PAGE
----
Independent Student Newspaper Since 1969

The Badger Herald

Independent Student Newspaper Since 1969

The Badger Herald

Independent Student Newspaper Since 1969

The Badger Herald


New Freewheel Bike Shop location comes to Madison as cycling grows in popularity

As Madison bike infrastructure grows, local cycling shop ramps up efforts to donate parts, services
Richard Masoner/Cyclelicious, Creative Commons

Is your bike so rusted it hurts your legs to pedal? Have you ever had to slow your bike by dragging your feet on the pavement like a kid because your brakes are worn out? A local Madison area bike shop may be able to solve all these problems and more without breaking the bank.

Madison Freewheel Bicycle Company, located on South Park Street, is a community-focused bicycle workshop that aims to serve the Madison community by providing bike parts and repair services as well as bike building and maintenance classes at very affordable rates.

“We have grown and matured into a charity that helps people get the free people-powered, carbon-neutral transportation that they need,” Freewheel Bike Shop Co-Director Lang Schmitt said.


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The workshop began in 2003 and has since given away 12,000 bikes, taught 5,000 students, saved 800 tons of bike parts from landfills and expanded to two different locations. Freewheel is even planning on funding a third location near the Capitol building. They are halfway to their goal of $100,000, so if you are feeling generous, head over to their GoFundMe page.

The Freewheel Bike Shop is a huge resource for cyclists who often find themselves pressed for cash, as the hobby of cycling can often present a large financial burden. Community bike shops like Freewheel, however, are working to close this gap while connecting more people to the hobby.

“It’s definitely hard when you see it going in that a bike is actually pretty expensive sometimes and it can be off-putting for sure,” University of Wisconsin junior and avid cyclist Conor Villarreal said. “I think that service is really great to get people into [cycling] … It can be an expensive hobby if you just look at it upfront. You don’t need to have money to get into it, but it’s definitely a barrier to a lot of people.”

Schmitt and the other members of Freewheel also recognize this monetary barrier between cyclists and their hobby, which is why they have devoted their efforts toward eliminating the high cost of cycling.

“I think that a lot of people who start investigating what we do are kind of surprised to find out that the services and bicycles that we provide to people are free … We don’t do means testing either,” Schmitt said. “A lot of charities will ask you to basically prove that you’re poor. We find that that’s kind of demeaning, and it gets in the way of our mission of free bicycles for every human.”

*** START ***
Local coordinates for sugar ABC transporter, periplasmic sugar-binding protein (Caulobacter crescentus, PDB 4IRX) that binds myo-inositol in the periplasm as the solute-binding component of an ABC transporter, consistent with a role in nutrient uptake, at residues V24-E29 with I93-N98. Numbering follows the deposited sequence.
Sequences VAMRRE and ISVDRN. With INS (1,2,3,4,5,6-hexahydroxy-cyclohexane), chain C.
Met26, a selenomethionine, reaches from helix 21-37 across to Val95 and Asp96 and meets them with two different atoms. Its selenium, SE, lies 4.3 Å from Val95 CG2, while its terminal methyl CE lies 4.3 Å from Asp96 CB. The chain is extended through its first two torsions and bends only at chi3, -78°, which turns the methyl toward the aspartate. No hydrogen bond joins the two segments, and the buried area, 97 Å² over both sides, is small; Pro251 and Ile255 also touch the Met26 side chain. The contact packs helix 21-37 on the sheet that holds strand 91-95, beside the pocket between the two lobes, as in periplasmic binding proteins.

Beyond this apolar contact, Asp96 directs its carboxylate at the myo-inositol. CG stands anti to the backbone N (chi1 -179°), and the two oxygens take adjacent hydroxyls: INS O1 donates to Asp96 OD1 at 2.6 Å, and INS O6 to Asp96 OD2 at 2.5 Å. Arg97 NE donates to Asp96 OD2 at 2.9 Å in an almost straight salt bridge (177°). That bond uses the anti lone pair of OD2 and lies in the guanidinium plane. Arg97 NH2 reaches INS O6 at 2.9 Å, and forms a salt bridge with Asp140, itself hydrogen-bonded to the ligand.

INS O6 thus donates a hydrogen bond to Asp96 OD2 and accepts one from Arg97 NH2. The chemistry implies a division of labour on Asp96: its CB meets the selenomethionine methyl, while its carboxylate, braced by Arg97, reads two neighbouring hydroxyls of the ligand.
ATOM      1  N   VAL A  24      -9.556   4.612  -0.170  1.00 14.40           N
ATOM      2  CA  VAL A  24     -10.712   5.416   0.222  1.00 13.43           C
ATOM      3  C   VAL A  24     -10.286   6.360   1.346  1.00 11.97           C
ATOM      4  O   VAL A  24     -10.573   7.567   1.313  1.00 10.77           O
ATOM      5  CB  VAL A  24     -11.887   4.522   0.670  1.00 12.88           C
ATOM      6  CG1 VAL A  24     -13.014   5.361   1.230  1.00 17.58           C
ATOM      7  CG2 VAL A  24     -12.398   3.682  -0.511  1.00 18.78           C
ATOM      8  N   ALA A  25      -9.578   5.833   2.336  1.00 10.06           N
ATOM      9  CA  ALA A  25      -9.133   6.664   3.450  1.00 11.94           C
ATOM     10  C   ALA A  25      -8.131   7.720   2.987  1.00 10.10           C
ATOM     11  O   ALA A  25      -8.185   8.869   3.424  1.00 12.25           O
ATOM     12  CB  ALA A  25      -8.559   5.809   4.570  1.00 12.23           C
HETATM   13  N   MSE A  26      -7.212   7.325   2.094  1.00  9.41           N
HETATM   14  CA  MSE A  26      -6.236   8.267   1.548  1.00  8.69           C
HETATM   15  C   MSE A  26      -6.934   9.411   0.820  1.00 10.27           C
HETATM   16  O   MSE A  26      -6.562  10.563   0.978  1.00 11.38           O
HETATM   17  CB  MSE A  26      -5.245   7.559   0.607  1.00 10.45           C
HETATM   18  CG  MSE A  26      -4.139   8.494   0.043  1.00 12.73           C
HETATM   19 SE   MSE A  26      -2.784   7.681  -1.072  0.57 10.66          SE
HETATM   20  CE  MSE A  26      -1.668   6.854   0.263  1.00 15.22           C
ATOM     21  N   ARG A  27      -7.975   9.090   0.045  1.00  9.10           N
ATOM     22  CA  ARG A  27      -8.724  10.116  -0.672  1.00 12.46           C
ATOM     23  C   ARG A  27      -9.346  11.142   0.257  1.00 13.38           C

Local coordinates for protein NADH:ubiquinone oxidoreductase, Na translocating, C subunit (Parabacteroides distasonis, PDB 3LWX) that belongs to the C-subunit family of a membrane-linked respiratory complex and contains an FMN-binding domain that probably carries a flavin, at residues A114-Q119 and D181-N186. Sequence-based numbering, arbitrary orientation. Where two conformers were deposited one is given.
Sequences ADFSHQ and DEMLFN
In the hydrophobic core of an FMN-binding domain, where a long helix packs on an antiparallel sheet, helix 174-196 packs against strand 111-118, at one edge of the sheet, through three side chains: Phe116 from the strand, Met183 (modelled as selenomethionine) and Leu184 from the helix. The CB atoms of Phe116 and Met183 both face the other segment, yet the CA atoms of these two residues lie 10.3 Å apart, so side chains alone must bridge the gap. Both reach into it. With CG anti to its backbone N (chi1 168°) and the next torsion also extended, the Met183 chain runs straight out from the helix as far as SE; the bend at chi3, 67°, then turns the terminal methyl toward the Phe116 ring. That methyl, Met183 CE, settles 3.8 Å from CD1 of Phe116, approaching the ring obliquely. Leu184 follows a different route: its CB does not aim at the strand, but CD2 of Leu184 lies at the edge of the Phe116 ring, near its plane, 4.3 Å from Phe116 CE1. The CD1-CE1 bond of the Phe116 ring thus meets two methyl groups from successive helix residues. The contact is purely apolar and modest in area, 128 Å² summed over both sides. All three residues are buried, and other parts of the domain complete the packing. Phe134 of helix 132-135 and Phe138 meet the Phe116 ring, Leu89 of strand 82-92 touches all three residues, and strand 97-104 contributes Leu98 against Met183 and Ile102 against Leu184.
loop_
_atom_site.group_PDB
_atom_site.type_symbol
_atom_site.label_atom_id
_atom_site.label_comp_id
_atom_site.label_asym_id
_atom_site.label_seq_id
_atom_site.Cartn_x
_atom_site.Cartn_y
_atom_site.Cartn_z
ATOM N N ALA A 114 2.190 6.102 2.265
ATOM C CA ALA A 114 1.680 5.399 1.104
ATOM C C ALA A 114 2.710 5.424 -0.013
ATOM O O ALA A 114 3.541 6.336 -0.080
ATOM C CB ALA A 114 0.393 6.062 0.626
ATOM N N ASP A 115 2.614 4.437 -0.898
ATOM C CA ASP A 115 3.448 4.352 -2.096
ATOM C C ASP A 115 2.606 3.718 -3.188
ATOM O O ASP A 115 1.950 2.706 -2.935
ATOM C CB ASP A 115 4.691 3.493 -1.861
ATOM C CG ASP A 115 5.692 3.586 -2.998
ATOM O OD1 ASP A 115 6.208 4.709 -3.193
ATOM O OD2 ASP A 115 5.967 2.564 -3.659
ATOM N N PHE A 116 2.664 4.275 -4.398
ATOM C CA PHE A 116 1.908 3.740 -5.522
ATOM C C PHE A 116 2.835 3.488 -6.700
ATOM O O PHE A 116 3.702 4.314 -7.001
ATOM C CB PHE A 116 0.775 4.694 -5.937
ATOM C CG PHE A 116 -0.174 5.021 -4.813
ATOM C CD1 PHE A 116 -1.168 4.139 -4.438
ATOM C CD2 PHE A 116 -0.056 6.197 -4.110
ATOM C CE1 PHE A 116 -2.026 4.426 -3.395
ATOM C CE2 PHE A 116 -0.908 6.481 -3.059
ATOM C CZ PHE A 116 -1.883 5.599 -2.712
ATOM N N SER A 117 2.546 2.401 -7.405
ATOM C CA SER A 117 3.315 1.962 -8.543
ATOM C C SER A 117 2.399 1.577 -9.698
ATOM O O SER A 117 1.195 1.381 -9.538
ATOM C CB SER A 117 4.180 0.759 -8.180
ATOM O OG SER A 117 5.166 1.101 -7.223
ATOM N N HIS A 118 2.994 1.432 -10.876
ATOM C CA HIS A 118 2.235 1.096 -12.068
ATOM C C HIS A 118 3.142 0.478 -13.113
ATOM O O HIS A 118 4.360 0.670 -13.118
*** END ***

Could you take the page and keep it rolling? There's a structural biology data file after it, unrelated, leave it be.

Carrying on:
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Aside from an enjoyable hobby, bicycles can offer a practical means of transportation. In a city as big as Madison, parking spots for cars sell at a premium, which is why many take to biking as a cheaper and easier means of transportation. estimates that nearly five percent of Wisconsinites are regular bicycle commuters to and from their place of work.

“There’s just so many different ways that you can really utilize a bike,” Villarreal said. “You can get groceries, I definitely know people who commute to work every day, it’s just really versatile … almost as a replacement for a car.”

Madison is also ranked No. 2 in the list of most bicycle-friendly cities in the U.S., behind only San Luis Obispo, California.

“In the United States, so much of our infrastructure is built for cars,” Schmitt said. “Walking is often not an option for people to perform basic errands.”

Schmitt also described that cycling can often present a racial barrier, as the typical cycler in the U.S. today is not part of a diverse demographic. Part of Freewheel’s mission involves diversifying the bicycle space, making it an accessible hobby for people of all walks of life.

“Most people who bicycle in the United States are white, they are male, they are on the older side often and they are affluent and that often tends to be a barrier to people who don’t meet those demographics,” Schmitt said. “We’ve definitely aimed a lot of our activism and our outreach in terms of bringing in people who might not otherwise feel welcome at a bike shop into our community and into the bicycle space.”

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At the end of the day, cycling is all about empowering people to feel free to do whatever they please.

“For me I think it feels like I can go wherever and it’s almost a freedom in a sense where there are places I can go see,” Villarreal said. “With the hundreds of miles of trails in Madison, there are places you might not see otherwise.”

Freewheel’s latest project is a collaboration with the city of Madison to create the Madison Bicycle Center. The building is another space for cyclists to visit which aims to eliminate barriers between downtown bike commuters, and provides resources like showers and changing rooms.

The center is not currently open for full use due to COVID-19, but some repair facilities are in operation, boasting some of the fastest turnaround times in the city.

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